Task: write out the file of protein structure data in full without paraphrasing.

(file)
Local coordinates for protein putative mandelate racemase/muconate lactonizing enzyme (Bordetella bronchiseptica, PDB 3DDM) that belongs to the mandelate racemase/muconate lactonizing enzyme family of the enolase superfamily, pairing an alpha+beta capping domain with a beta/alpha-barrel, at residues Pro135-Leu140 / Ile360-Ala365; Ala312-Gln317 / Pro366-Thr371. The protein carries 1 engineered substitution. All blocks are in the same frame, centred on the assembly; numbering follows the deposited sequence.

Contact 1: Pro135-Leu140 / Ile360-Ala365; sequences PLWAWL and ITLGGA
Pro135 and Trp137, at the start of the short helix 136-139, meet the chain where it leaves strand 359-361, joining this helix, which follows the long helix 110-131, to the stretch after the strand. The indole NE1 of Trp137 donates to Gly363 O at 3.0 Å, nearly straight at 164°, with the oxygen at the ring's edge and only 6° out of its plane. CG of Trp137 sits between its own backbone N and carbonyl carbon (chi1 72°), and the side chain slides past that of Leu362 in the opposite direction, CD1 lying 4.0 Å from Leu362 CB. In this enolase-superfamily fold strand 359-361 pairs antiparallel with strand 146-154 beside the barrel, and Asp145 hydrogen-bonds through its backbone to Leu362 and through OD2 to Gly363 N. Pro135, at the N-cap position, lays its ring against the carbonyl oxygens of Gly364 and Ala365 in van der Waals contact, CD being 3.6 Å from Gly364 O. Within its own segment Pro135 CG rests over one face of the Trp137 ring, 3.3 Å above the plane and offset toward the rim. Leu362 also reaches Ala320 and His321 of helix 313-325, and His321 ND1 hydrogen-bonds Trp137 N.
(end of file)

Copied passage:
Local coordinates for protein putative mandelate racemase/muconate lactonizing enzyme (Bordetella bronchiseptica, PDB 3DDM) that belongs to the mandelate racemase/muconate lactonizing enzyme family of the enolase superfamily, pairing an alpha+beta capping domain with a beta/alpha-barrel, at residues Pro135-Leu140 / Ile360-Ala365; Ala312-Gln317 / Pro366-Thr371. The protein carries 1 engineered substitution. All blocks are in the same frame, centred on the assembly; numbering follows the deposited sequence.

Contact 1: Pro135-Leu140 / Ile360-Ala365; sequences PLWAWL and ITLGGA
Pro135 and Trp137, at the start of the short helix 136-139, meet the chain where it leaves strand 359-361, joining this helix, which follows the long helix 110-131, to the stretch after the strand. The indole NE1 of Trp137 donates to Gly363 O at 3.0 Å, nearly straight at 164°, with the oxygen at the ring's edge and only 6° out of its plane. CG of Trp137 sits between its own backbone N and carbonyl carbon (chi1 72°), and the side chain slides past that of Leu362 in the opposite direction, CD1 lying 4.0 Å from Leu362 CB. In this enolase-superfamily fold strand 359-361 pairs antiparallel with strand 146-154 beside the barrel, and Asp145 hydrogen-bonds through its backbone to Leu362 and through OD2 to Gly363 N. Pro135, at the N-cap position, lays its ring against the carbonyl oxygens of Gly364 and Ala365 in van der Waals contact, CD being 3.6 Å from Gly364 O. Within its own segment Pro135 CG rests over one face of the Trp137 ring, 3.3 Å above the plane and offset toward the rim. Leu362 also reaches Ala320 and His321 of helix 313-325, and His321 ND1 hydrogen-bonds Trp137 N.